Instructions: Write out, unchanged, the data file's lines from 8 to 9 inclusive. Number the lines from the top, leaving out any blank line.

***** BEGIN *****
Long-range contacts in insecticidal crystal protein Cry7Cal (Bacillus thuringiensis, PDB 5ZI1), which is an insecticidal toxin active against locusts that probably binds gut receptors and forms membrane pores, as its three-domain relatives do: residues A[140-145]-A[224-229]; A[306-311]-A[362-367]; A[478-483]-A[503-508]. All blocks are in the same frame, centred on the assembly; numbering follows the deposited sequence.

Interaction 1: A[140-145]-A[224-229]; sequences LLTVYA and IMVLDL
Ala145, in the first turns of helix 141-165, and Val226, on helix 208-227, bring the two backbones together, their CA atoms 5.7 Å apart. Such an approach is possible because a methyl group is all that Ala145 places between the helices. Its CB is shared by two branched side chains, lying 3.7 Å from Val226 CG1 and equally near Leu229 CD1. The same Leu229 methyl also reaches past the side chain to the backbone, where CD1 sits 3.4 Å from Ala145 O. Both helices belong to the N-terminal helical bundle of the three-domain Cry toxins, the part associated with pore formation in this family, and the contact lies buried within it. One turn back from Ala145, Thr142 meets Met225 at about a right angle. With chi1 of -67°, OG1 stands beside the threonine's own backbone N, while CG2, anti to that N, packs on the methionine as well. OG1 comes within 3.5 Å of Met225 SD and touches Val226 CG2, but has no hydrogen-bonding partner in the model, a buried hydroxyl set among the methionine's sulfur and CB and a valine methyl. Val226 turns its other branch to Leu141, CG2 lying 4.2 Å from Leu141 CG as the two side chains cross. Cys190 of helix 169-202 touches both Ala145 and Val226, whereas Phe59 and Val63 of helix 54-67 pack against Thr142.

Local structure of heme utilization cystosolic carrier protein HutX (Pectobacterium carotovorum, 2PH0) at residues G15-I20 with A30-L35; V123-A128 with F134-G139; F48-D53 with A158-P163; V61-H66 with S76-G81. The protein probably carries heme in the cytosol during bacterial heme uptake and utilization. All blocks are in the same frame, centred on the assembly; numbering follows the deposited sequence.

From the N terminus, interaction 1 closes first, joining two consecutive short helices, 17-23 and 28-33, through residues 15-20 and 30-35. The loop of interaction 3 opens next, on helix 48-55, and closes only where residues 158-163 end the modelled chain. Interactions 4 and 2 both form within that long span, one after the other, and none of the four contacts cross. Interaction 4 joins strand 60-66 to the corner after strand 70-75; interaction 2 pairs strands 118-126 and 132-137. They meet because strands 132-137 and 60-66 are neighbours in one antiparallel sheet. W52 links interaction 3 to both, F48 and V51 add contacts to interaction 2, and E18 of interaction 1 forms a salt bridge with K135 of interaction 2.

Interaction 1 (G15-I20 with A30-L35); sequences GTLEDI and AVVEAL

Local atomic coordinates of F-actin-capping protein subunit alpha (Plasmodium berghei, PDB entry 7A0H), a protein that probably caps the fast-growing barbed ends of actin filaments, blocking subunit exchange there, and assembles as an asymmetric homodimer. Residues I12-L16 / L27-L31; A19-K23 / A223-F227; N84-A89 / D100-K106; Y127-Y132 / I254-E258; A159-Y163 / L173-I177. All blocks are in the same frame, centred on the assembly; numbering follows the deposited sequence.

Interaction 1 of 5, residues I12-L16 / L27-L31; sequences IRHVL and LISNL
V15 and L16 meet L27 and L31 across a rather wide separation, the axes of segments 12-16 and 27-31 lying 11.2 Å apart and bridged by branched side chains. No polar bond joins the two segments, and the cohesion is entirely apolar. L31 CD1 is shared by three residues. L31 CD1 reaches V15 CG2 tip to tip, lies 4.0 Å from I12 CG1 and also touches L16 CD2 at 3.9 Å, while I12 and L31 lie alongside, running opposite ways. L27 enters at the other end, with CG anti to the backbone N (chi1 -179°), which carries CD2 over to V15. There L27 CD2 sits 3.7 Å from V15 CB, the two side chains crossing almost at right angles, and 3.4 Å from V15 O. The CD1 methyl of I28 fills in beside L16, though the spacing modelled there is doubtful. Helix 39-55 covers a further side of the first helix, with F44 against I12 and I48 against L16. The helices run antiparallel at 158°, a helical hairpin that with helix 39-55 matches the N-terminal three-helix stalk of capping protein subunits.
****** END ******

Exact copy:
Interaction 1 of 5, residues I12-L16 / L27-L31; sequences IRHVL and LISNL
V15 and L16 meet L27 and L31 across a rather wide separation, the axes of segments 12-16 and 27-31 lying 11.2 Å apart and bridged by branched side chains. No polar bond joins the two segments, and the cohesion is entirely apolar. L31 CD1 is shared by three residues. L31 CD1 reaches V15 CG2 tip to tip, lies 4.0 Å from I12 CG1 and also touches L16 CD2 at 3.9 Å, while I12 and L31 lie alongside, running opposite ways. L27 enters at the other end, with CG anti to the backbone N (chi1 -179°), which carries CD2 over to V15. There L27 CD2 sits 3.7 Å from V15 CB, the two side chains crossing almost at right angles, and 3.4 Å from V15 O. The CD1 methyl of I28 fills in beside L16, though the spacing modelled there is doubtful. Helix 39-55 covers a further side of the first helix, with F44 against I12 and I48 against L16. The helices run antiparallel at 158°, a helical hairpin that with helix 39-55 matches the N-terminal three-helix stalk of capping protein subunits.